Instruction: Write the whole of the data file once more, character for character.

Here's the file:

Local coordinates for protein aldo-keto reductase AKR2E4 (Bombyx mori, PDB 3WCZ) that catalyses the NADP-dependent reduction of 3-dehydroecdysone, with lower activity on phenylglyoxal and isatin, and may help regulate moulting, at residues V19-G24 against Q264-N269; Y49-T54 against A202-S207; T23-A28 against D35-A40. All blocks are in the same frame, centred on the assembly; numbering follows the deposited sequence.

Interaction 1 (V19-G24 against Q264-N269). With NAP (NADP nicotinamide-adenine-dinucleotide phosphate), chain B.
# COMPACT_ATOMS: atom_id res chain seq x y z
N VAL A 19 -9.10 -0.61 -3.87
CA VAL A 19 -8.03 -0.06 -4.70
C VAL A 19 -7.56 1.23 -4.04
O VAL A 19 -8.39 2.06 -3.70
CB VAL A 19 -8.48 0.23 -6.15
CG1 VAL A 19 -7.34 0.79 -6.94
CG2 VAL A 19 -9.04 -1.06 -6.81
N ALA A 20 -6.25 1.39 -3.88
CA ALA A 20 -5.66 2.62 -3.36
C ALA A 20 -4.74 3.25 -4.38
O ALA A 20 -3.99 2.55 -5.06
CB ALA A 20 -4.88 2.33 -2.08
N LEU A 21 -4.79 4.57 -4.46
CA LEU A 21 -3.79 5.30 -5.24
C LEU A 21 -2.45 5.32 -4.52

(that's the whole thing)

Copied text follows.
Local coordinates for protein aldo-keto reductase AKR2E4 (Bombyx mori, PDB 3WCZ) that catalyses the NADP-dependent reduction of 3-dehydroecdysone, with lower activity on phenylglyoxal and isatin, and may help regulate moulting, at residues V19-G24 against Q264-N269; Y49-T54 against A202-S207; T23-A28 against D35-A40. All blocks are in the same frame, centred on the assembly; numbering follows the deposited sequence.

Interaction 1 (V19-G24 against Q264-N269). With NAP (NADP nicotinamide-adenine-dinucleotide phosphate), chain B.
# COMPACT_ATOMS: atom_id res chain seq x y z
N VAL A 19 -9.10 -0.61 -3.87
CA VAL A 19 -8.03 -0.06 -4.70
C VAL A 19 -7.56 1.23 -4.04
O VAL A 19 -8.39 2.06 -3.70
CB VAL A 19 -8.48 0.23 -6.15
CG1 VAL A 19 -7.34 0.79 -6.94
CG2 VAL A 19 -9.04 -1.06 -6.81
N ALA A 20 -6.25 1.39 -3.88
CA ALA A 20 -5.66 2.62 -3.36
C ALA A 20 -4.74 3.25 -4.38
O ALA A 20 -3.99 2.55 -5.06
CB ALA A 20 -4.88 2.33 -2.08
N LEU A 21 -4.79 4.57 -4.46
CA LEU A 21 -3.79 5.30 -5.24
C LEU A 21 -2.45 5.32 -4.52